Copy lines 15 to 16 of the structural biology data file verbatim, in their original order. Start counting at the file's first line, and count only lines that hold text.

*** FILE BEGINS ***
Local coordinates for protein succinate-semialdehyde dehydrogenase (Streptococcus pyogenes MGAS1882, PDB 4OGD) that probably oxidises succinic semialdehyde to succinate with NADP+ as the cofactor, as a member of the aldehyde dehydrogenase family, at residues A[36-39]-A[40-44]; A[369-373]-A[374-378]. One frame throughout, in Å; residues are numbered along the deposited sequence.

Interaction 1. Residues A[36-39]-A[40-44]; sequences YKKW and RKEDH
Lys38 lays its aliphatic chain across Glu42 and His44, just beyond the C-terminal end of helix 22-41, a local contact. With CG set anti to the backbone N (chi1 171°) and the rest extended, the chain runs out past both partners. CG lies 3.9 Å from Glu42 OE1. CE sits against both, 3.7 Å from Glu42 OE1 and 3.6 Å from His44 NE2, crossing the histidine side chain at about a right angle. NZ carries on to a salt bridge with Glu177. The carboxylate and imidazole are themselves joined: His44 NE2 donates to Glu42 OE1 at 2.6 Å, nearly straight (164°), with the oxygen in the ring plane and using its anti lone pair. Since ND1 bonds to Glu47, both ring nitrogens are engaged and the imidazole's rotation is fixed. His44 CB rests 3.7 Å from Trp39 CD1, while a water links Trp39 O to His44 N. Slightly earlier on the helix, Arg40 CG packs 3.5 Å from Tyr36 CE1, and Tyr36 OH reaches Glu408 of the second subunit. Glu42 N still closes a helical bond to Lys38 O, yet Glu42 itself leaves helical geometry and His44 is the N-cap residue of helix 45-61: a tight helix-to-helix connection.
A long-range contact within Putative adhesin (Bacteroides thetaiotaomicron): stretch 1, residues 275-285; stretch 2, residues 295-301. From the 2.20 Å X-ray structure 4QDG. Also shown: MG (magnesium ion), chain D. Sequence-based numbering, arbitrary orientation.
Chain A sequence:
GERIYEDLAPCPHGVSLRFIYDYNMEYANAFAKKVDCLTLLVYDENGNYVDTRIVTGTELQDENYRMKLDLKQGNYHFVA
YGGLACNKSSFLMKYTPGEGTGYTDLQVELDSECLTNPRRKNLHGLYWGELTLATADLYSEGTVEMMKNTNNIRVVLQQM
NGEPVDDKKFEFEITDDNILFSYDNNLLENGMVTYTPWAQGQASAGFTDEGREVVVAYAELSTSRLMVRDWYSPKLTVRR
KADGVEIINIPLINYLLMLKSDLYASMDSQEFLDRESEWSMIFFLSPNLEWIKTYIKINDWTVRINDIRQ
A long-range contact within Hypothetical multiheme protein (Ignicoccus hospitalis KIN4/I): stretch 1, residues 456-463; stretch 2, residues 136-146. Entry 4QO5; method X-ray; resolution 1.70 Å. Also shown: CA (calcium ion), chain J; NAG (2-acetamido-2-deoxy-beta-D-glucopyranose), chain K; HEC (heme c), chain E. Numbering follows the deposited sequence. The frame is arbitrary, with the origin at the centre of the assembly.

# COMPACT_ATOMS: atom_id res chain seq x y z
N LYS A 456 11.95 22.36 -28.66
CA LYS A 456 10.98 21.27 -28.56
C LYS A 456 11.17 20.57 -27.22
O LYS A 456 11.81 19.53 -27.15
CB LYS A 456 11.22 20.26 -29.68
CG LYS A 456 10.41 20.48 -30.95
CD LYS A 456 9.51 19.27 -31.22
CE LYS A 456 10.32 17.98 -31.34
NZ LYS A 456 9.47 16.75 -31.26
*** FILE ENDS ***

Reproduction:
O LYS A 456 11.81 19.53 -27.15
CB LYS A 456 11.22 20.26 -29.68